Thyroid fine needle biopsy is now accepted as the definitive diagnostic procedure in the investigation of thyroid nodules. It was developed at the Karolinska Hospital in Stockholm, Sweden, and many decades passed before the technique was accepted worldwide. Fine needle biopsy (FNB) is more than 100 years old. In 1904 Greig and Gray reported that trypanosomal organisms could be detected in needle aspiration material from lymph nodes in a patient with sleeping sickness. Thyroid fine needle biopsy however had its origins at the Karolinska Hospital in Sweden. In the late 1940s Dr Sixten Franzén, then a young doctor with special interest in the morphology of bone marrow smears, was recruited to the oncology clinic at Karolinska. Dr Franzén started to make aspiration biopsies stained with Giemsa from various tumours and his diagnoses were, already at this time, used in the clinical management of many patients. In 1967 a Fine Needle Biopsy Clinic was opened at the Karolinska Hospital. Drs Zajicek, Löwhagen and Esposti joined the Clinic and, in its heyday, more than 10.000 patients were examined, aspirated and diagnosed each year. The clinical impact of this activity had a dramatic effect, with the number of open thyroid biopsies being reduced substantially. Needless to say, at this time there were many opponents of the use of fine needle cytology as definite diagnostic method. Dr Löwhagen was particularly enthusiastic about teaching the techniques, and several hundred foreign doctors were introduced to fine needle cytology over the years. Although it took several decades for the technique to be accepted worldwide, thyroid fine needle biopsy, as pioneered at the Karolinska Institute, has led to a significant reduction in the number of patients requiring surgery for thyroid nodules.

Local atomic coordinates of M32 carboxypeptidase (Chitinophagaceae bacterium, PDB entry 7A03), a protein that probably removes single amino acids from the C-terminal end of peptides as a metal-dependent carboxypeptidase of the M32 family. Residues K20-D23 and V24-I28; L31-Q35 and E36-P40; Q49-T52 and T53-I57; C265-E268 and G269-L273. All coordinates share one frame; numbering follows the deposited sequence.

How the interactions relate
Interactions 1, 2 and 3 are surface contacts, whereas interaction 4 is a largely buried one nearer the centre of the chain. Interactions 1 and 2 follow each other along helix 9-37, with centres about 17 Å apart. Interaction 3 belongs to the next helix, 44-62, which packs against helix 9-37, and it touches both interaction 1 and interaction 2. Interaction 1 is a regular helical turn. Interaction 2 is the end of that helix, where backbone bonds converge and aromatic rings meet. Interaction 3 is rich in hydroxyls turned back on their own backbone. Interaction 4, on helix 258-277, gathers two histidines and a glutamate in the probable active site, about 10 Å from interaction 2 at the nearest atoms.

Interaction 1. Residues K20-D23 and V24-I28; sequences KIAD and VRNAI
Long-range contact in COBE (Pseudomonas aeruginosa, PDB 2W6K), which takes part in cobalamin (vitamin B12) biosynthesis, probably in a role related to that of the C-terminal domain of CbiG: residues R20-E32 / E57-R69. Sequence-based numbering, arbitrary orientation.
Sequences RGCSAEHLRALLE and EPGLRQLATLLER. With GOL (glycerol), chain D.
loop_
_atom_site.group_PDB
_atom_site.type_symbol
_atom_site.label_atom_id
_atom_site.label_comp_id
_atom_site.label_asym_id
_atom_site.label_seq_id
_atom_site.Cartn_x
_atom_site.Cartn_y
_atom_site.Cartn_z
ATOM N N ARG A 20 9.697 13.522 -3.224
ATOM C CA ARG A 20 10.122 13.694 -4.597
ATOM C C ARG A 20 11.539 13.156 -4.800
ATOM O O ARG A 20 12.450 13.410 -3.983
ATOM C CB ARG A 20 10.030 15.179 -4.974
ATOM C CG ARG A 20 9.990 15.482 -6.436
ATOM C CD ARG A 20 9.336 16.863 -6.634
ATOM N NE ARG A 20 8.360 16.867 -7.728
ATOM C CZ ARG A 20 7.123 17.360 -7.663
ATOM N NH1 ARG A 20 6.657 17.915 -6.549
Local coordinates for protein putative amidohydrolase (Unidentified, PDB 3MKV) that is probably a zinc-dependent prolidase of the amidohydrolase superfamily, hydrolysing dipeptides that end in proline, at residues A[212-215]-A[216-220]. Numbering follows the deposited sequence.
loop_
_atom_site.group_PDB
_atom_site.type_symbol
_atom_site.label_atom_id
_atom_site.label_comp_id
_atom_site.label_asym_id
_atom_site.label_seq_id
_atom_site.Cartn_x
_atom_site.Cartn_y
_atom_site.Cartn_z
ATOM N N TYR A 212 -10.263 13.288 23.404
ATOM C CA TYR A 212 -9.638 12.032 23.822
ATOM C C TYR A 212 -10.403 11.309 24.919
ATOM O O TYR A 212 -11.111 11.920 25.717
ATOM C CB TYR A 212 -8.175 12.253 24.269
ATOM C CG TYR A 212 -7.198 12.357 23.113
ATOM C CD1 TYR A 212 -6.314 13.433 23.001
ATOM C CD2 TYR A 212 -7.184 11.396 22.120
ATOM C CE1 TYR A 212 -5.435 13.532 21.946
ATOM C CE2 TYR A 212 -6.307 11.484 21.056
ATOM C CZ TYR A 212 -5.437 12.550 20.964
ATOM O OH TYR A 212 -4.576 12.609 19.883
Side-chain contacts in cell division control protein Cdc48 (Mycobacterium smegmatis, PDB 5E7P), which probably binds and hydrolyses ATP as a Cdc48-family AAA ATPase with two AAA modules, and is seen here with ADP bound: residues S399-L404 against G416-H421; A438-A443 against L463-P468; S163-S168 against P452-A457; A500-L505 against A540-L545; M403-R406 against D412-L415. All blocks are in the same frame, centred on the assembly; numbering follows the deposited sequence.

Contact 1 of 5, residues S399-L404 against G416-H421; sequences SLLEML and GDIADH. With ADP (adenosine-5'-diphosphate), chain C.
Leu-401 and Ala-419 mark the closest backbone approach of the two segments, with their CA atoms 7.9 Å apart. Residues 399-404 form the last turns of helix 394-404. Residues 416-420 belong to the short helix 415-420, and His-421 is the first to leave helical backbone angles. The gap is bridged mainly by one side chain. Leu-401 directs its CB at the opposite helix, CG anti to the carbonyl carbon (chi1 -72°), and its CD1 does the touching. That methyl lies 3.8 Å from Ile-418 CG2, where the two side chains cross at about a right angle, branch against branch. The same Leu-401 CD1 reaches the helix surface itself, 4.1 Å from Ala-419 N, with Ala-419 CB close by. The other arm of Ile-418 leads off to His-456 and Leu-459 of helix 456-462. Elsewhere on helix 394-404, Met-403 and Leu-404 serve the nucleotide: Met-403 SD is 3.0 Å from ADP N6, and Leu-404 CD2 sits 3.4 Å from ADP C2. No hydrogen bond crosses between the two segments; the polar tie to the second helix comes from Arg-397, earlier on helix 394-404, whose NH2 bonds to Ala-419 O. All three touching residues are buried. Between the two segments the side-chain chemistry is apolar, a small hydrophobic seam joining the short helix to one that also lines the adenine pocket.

Adapted from: Lundgren CI, Zedenius J, Skoog L. Fine-needle aspiration biopsy of benign thyroid nodules: an evidence-based eview. World J Surg. 2008;32:1247-52.